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Indiana University Bloomington

Arts Administration

side of the art museum building

Azusa Chapman Barber of Seville

October 7, 2010

Current Arts Administration and Master’s of Music student Azusa Chapman recently played 2nd chair, 2nd violin and served as the assistant orchestra manager for the concert orchestra for the IU Opera Theatre’s productions of Il Barbiere di Siviglia (The Barber of Seville) by Gioachino Rossini.

Barber of Seville 1Barber of Seville 2

Azusa has this to say about her experience:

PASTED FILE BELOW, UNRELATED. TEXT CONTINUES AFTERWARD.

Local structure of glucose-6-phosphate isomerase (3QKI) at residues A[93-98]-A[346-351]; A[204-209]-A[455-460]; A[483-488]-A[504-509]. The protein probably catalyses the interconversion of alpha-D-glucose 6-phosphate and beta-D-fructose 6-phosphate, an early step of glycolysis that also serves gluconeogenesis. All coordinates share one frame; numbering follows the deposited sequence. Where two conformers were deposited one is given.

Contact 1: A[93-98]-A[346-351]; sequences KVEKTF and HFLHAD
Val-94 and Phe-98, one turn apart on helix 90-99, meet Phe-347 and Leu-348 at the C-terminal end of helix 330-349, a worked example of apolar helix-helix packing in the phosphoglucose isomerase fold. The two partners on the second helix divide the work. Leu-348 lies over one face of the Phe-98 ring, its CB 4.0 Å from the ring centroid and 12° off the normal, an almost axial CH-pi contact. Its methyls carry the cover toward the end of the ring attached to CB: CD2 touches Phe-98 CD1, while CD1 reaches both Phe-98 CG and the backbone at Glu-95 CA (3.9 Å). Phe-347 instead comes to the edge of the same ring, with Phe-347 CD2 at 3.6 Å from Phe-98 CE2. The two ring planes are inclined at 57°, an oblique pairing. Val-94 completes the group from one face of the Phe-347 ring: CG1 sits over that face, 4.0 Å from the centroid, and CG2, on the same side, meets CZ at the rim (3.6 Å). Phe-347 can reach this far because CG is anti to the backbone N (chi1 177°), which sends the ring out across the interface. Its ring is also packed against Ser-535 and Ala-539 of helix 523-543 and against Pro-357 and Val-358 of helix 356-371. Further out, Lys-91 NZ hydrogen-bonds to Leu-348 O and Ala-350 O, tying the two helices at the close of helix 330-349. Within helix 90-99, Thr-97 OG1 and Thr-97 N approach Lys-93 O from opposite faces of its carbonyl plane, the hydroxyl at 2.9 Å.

“Being a part of the Barber of Seville production this semester has been a lot of fun. It's always amazing being reminded of the talent that resides at IU.  For the first week of preparation, the orchestra works alone, to have an opportunity to learn the music before putting it together with the singers, and then during the second week the singers begin to attend our rehearsals.  No matter how many times I've played in the operas at IU, I'm always in awe of the voices and projection these students produce.  Being a part of such a powerful production is so rewarding, and always a lot of fun.  Fortunately, because of the way we are seated in the pit, I am near the edge and can see up onto the stage (although I'm probably not supposed to be watching...)  But it is so great to see the amazing sets that are produced, the beautiful costumes, and the great acting that comes along with the amazing voices.  It's a privilege to be a part of something so great.  And along with that, the experience of being in an opera pit is rewarding in our growth as players, because playing for an opera is very different from playing symphonies.  We are required to be very flexible and attentive, because the singers are who we accompany.  We can never be on auto pilot.  If a singer chooses to express themselves slightly differently each night, we as an ensemble must watch the conductor, and be sure to come into our entrances together.  It only takes one to make it sound messy and unprofessional.  No matter what opera production is being put on, it always requires a lot of time and effort to prepare for it, but in the end it is all worthwhile because it is so rewarding to be a part of a great production.”